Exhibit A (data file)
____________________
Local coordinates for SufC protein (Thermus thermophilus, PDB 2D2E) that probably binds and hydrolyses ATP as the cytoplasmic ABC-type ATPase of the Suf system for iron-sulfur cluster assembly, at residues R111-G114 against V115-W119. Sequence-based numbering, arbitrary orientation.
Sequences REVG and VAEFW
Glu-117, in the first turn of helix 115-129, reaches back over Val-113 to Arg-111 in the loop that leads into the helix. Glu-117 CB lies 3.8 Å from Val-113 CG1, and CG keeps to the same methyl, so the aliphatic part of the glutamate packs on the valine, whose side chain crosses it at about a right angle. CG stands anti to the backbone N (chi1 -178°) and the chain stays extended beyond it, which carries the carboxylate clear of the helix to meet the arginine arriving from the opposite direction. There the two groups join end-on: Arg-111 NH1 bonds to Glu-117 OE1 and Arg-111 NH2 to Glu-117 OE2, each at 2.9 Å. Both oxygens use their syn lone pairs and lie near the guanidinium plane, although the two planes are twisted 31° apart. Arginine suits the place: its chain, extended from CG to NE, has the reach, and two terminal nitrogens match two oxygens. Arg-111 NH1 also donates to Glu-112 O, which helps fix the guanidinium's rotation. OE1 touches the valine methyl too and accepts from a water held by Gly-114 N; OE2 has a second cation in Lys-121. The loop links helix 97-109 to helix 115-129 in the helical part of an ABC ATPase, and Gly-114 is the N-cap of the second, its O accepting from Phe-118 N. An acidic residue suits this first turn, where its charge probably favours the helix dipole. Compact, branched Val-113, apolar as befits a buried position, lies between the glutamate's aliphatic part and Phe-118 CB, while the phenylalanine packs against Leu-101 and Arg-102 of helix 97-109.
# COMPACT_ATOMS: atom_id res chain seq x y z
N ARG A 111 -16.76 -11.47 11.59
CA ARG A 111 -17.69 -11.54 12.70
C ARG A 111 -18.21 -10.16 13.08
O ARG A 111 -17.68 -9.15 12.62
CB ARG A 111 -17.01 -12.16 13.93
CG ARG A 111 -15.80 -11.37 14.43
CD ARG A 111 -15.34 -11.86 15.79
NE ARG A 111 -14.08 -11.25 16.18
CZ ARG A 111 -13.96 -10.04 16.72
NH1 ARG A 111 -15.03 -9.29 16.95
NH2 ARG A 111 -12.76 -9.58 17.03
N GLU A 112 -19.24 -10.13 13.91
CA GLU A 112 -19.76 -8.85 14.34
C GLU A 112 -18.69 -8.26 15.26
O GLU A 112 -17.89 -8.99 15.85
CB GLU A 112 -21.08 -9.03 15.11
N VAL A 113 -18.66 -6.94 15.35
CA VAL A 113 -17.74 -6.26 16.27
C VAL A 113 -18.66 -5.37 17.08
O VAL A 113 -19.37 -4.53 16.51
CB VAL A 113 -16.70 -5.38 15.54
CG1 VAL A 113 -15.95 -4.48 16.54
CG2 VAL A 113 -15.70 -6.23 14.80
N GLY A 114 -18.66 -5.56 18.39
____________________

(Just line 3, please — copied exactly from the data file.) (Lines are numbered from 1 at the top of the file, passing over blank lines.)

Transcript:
Glu-117, in the first turn of helix 115-129, reaches back over Val-113 to Arg-111 in the loop that leads into the helix. Glu-117 CB lies 3.8 Å from Val-113 CG1, and CG keeps to the same methyl, so the aliphatic part of the glutamate packs on the valine, whose side chain crosses it at about a right angle. CG stands anti to the backbone N (chi1 -178°) and the chain stays extended beyond it, which carries the carboxylate clear of the helix to meet the arginine arriving from the opposite direction. There the two groups join end-on: Arg-111 NH1 bonds to Glu-117 OE1 and Arg-111 NH2 to Glu-117 OE2, each at 2.9 Å. Both oxygens use their syn lone pairs and lie near the guanidinium plane, although the two planes are twisted 31° apart. Arginine suits the place: its chain, extended from CG to NE, has the reach, and two terminal nitrogens match two oxygens. Arg-111 NH1 also donates to Glu-112 O, which helps fix the guanidinium's rotation. OE1 touches the valine methyl too and accepts from a water held by Gly-114 N; OE2 has a second cation in Lys-121. The loop links helix 97-109 to helix 115-129 in the helical part of an ABC ATPase, and Gly-114 is the N-cap of the second, its O accepting from Phe-118 N. An acidic residue suits this first turn, where its charge probably favours the helix dipole. Compact, branched Val-113, apolar as befits a buried position, lies between the glutamate's aliphatic part and Phe-118 CB, while the phenylalanine packs against Leu-101 and Arg-102 of helix 97-109.